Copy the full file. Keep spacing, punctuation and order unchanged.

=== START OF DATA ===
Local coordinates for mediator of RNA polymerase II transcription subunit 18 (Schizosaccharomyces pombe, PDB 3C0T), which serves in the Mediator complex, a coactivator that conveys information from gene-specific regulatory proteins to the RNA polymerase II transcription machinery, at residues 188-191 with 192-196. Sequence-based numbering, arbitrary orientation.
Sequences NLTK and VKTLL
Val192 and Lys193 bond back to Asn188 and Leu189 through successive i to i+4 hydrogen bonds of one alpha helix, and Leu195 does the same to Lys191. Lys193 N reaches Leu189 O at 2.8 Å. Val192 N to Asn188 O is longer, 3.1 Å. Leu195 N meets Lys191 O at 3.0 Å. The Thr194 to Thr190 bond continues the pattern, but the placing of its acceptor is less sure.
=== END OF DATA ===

Local coordinates for mediator of RNA polymerase II transcription subunit 18 (Schizosaccharomyces pombe, PDB 3C0T), which serves in the Mediator complex, a coactivator that conveys information from gene-specific regulatory proteins to the RNA polymerase II transcription machinery, at residues 188-191 with 192-196. Sequence-based numbering, arbitrary orientation.
Sequences NLTK and VKTLL
Val192 and Lys193 bond back to Asn188 and Leu189 through successive i to i+4 hydrogen bonds of one alpha helix, and Leu195 does the same to Lys191. Lys193 N reaches Leu189 O at 2.8 Å. Val192 N to Asn188 O is longer, 3.1 Å. Leu195 N meets Lys191 O at 3.0 Å. The Thr194 to Thr190 bond continues the pattern, but the placing of its acceptor is less sure.